High Energy Physics Libraries Webzine
Issue 4 / June 2001
Encyclopedia of Astonomy and Astrophysics
Editor: Paul Murdin (Head of Astronomy at the Particle Physics and Astronomy Research Council; Director of Space Science and Microgravity, British National Space Centre)
Print Set: ISBN 0-333-75088-8 / ISBN: 1-56159-268-4 (US). - 4 Volumes, 2.500 pages, 3.500 illustrations, 8-page section of colour plates in each volume.
The Encyclopedia of Astronomy and Astrophysics (EAA), published in four volumes at the end of 2000, was hailed as "one of the grandest reference works in science today" (Physics World). With 3000 articles for a total of 2.5 million words written by 800 renowned experts, this work has hardly any competitors, at least not in the field of astronomy. We must mention, nevertheless, the rather fine volume with a similar title and philosophy, the Astronomy and Astrophysics Encyclopedia1, edited by Stephen P. Maran and published by Cambridge University Press in 1992, which is starting to become dated.
The new EAA is available on the Internet in order to overcome this rapid obsolescence and to take advantage of the wider possibilities of the electronic medium. Search tools allow one a greater access than is possible with even the most precise index in a four-volume work. Also the electronic version comes with quarterly updates. Another advantage of the online EAA is the links to other sites.
Access to the Encyclopedia is by subscription (£130 for an individual subscription for one year, £300 for 3 clients, £350 for 5 clients, etc.). Certain items are available without a subscription. The most interesting of these is the News.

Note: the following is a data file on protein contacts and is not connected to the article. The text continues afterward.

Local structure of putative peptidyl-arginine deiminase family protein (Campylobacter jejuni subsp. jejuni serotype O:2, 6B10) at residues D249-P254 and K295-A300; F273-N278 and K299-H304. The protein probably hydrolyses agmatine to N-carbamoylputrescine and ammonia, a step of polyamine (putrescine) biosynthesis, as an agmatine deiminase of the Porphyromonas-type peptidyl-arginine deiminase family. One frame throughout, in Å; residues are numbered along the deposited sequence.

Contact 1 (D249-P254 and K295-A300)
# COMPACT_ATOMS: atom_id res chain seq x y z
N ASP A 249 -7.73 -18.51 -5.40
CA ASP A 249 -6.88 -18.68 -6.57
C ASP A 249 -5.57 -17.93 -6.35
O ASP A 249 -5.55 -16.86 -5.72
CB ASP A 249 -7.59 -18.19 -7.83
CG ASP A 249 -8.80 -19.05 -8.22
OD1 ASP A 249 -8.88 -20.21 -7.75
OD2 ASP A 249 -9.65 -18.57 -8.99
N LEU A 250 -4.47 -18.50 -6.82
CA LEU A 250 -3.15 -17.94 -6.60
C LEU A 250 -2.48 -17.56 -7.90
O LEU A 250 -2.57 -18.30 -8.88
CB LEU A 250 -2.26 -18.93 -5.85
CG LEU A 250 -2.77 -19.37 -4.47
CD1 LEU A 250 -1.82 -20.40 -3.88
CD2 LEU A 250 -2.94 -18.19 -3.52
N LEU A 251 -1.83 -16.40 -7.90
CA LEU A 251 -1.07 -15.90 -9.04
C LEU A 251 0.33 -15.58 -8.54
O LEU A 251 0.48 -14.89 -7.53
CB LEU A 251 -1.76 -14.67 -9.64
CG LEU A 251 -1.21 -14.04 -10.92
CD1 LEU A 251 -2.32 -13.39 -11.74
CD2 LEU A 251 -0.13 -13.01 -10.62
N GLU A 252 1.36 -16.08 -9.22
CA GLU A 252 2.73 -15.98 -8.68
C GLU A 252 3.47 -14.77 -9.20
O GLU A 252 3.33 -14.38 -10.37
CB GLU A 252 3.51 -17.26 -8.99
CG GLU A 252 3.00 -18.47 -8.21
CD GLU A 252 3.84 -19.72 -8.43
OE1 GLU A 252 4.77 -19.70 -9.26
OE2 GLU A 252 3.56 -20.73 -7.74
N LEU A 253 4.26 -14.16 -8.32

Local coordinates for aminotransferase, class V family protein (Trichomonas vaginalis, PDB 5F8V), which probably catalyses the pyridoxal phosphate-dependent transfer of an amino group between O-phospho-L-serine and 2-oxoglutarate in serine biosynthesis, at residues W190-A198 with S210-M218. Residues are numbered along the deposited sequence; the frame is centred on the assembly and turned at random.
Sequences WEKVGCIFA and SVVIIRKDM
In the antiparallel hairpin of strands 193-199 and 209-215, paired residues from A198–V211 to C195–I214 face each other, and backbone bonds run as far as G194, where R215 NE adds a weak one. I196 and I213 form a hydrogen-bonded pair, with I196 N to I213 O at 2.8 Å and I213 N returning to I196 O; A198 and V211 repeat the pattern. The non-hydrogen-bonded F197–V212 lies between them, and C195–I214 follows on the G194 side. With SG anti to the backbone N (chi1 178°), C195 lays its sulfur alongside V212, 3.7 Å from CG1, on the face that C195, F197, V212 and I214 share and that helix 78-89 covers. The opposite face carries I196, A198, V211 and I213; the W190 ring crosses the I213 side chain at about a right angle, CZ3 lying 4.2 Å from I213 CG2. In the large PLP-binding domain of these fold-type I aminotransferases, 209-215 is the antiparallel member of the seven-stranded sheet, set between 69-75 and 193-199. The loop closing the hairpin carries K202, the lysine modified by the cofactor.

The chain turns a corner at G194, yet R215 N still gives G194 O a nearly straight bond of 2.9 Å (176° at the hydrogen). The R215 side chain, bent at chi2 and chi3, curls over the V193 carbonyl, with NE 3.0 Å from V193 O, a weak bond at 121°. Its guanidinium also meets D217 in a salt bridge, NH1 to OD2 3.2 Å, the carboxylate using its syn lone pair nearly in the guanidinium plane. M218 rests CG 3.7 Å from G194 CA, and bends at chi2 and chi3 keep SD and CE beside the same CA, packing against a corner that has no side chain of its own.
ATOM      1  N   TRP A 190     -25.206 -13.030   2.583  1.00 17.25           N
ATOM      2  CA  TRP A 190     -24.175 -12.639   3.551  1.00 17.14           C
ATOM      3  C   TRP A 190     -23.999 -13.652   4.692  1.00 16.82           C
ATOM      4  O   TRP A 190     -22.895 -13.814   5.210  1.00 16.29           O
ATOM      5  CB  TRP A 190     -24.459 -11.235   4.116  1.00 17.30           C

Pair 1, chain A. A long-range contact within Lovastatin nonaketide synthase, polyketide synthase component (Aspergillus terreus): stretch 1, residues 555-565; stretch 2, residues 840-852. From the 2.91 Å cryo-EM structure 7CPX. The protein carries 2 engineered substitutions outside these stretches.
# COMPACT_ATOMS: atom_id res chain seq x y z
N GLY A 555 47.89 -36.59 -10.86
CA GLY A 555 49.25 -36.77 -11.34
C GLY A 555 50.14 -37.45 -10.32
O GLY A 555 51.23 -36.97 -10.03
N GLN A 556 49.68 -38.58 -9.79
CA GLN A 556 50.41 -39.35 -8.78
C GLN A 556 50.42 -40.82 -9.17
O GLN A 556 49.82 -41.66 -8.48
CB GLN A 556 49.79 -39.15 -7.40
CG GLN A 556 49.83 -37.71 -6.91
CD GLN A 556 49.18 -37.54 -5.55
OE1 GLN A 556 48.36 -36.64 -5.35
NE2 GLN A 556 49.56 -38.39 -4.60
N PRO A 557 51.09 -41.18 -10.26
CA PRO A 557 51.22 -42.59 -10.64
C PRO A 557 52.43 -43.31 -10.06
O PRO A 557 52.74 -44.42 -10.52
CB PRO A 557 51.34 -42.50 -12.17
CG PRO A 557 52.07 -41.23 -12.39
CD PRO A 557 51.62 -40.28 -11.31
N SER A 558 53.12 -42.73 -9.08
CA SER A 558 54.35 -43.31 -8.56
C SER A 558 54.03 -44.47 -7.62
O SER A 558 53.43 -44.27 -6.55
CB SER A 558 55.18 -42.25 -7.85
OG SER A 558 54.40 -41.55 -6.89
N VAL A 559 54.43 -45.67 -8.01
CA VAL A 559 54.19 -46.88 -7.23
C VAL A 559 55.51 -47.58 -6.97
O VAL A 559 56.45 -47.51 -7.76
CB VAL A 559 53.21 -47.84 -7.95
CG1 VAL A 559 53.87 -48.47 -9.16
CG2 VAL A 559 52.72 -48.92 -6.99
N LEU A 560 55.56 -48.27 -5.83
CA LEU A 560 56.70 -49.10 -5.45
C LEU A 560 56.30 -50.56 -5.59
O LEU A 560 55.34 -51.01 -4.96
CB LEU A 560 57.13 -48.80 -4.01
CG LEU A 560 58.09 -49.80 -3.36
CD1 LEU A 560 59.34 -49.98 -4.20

One can thus read the Article of the Week, which is chosen for its newsworthiness: for example, the article was about Callisto when the space probe Galileo was at its closest point to the satellite of Jupiter. The same goes for the Picture of the Week, which at the same time offered us a close-up view of the surface of Callisto. The Breaking News item is even more up to date, offering us access to press releases and other announcements of astronomical discoveries. The Sun and Space Weather items give live information on the state of the Sun and geomagnetic activity. Other items which are freely accessible are astronomy-related links. These are presented in different groupings. They are quite useful, but one would like to see a few more. Most astronomers have probably already found equivalent or better links. The Nature Science Update link sends you to the Nature site, but when using this link the last six months of articles are missing. By going directly to the Nature site, you have access to all the Nature Science Update articles. Using the selection obtained via the EAA, the articles turn out to be rather dated. When we consulted the EAA listing (June 2001), the latest article was dated November 2000 and referred to a shower of shooting stars 'Catch a falling star this weekend'. Fortunately, one also finds links to Leonides and other meteorite showers.
The real strength of the EAA is the 630 in-depth articles, accessible only to subscribers, and which give an exhaustive and rigorous presentation of current astronomical knowledge. The homogeneity of the level of these articles is remarkable considering the number and diversity of the authors. This is doubtless due to the strong editorial control of the publishers (Nature Publishing Group and the Institute of Physics). Although the general level of the articles is very high, the non-specialist can make use of the excellent introductions that normally cover the first few pages.
The articles are available in two formats: html and pdf, the former containing hyperlinks and the latter presenting a page layout with tables and figures fit for printing. In the html format the tables and figures can be opened on demand in independent windows (you can even print them if you work on a platform other than Unix). Despite the loss of legibility (equations, special characters), the advantage of this format is that one can link directly to other articles or consult the definitions.